For some underpaid employees, switching jobs means an increased salary.
As we have discussed previously, employee retention is a top priority for HR departments. While compensation is one way to reward employees and provide them with an incentive to stay with the company, pay increases are still lagging.
According to a recent Forbes article, staying at a company for longer than two years could result in being paid 50 percent less over the course of your lifetime. We recently discussed how a fair salary serves as an indicator to employees that they are valued for their contribution to an organization.
So why aren't more employers rewarding employees with raises?
As Forbes details, when factoring for inflation, the average raise received by employees this year is less than one percent. A rate like this may cause employees to search for a new job where they will receive better compensation. The article goes on to explain that the reason behind this trend initially began with the recession, but is now considered to be normal.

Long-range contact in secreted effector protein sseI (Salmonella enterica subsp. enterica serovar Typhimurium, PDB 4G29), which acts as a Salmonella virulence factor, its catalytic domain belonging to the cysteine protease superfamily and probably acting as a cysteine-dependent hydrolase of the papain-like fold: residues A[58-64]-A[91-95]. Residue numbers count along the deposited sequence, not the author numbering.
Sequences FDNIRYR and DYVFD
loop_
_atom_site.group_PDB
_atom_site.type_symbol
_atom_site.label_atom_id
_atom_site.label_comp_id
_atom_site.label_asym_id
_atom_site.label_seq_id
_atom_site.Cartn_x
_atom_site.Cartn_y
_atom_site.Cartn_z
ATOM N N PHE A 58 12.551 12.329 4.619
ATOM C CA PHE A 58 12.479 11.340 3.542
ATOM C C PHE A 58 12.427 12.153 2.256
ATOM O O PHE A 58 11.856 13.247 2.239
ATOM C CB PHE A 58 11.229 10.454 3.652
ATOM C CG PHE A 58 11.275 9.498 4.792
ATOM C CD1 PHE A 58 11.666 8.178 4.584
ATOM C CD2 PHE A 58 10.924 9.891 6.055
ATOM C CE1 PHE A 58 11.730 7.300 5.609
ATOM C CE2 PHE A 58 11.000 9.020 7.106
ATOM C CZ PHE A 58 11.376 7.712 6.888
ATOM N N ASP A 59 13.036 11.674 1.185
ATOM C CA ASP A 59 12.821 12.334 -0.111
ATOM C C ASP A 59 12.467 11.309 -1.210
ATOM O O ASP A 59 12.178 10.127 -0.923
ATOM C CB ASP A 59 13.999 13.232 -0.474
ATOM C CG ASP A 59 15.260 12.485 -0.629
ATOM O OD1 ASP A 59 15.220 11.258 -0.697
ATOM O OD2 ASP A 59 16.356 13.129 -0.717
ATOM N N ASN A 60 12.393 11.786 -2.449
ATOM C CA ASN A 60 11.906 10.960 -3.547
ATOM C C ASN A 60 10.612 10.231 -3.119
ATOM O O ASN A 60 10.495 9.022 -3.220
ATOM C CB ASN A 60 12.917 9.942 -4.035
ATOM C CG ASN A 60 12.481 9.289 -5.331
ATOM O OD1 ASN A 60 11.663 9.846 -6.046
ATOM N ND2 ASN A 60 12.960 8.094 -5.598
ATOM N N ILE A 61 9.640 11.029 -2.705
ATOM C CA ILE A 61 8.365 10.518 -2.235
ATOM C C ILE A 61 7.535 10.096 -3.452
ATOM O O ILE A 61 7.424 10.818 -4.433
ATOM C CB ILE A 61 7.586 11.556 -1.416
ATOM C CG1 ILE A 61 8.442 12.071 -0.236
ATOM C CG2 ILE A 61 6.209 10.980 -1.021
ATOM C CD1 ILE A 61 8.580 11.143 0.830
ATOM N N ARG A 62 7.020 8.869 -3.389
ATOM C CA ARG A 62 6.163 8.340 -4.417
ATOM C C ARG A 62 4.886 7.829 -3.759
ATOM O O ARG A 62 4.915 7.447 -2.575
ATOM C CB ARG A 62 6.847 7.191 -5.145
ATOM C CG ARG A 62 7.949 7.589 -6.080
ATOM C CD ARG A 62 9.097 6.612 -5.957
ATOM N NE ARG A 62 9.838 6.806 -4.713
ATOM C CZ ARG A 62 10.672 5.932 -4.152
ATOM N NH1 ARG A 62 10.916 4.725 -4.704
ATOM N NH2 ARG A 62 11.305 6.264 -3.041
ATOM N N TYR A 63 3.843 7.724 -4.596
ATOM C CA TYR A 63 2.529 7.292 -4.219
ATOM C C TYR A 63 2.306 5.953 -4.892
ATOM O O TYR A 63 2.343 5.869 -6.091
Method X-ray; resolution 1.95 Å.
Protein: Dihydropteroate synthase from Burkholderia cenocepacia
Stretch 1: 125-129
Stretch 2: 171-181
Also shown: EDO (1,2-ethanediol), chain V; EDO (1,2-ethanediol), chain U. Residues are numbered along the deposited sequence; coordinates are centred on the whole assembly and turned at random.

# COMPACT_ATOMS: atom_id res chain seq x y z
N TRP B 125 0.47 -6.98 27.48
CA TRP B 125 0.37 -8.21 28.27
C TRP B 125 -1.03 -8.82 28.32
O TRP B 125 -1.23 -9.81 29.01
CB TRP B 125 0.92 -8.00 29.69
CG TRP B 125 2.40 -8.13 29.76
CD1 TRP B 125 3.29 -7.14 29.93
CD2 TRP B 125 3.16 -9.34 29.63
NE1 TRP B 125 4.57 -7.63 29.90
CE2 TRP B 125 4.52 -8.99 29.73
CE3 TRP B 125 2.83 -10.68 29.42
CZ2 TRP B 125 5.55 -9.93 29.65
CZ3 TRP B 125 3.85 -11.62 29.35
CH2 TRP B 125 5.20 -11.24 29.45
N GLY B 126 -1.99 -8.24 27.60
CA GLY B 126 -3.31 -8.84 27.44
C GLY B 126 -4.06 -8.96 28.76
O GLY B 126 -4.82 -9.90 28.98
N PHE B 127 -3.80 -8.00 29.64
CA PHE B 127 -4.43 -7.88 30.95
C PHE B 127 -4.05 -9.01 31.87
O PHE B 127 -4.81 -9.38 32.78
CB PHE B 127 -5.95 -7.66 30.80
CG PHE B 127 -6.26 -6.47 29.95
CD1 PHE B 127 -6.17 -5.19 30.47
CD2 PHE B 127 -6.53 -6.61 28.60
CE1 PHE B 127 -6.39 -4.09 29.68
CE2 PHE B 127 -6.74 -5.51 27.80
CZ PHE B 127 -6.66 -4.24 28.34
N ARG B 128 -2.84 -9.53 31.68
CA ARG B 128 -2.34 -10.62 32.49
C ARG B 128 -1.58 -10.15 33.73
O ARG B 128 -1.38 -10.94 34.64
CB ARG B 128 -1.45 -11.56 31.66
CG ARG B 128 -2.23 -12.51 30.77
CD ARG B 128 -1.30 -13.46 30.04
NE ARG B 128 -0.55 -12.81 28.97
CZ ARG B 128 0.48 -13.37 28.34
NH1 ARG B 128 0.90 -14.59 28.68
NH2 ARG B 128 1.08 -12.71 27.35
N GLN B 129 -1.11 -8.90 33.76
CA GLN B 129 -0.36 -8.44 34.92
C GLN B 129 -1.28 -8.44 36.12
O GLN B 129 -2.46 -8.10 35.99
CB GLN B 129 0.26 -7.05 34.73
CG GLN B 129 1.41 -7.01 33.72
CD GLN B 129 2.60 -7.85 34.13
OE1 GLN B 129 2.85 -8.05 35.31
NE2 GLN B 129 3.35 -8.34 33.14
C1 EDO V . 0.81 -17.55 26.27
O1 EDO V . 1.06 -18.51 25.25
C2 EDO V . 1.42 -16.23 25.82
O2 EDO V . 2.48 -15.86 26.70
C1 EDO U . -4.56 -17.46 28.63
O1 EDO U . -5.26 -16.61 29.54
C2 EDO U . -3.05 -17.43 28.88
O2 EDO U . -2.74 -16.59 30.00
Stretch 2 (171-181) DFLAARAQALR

Some employees have found that switching jobs is a way to increase their salary. One marketing manager increased her salary by 430 percent over a ten year period by switching jobs five times.
Switching jobs may work for employees seeking out better salaries, but for HR departments looking to attract and retain talent, this trend could be an issue. However, Forbes contributor Cameron Keng notes that companies spend a lot of money vetting and training candidates, when they could "just hire better people and pay them more."
This point may be worth noting for HR departments looking to build up their talent assets and reduce turnover. HR software solutions can help departments organize the essential details necessary to determine how to fairly compensate employees.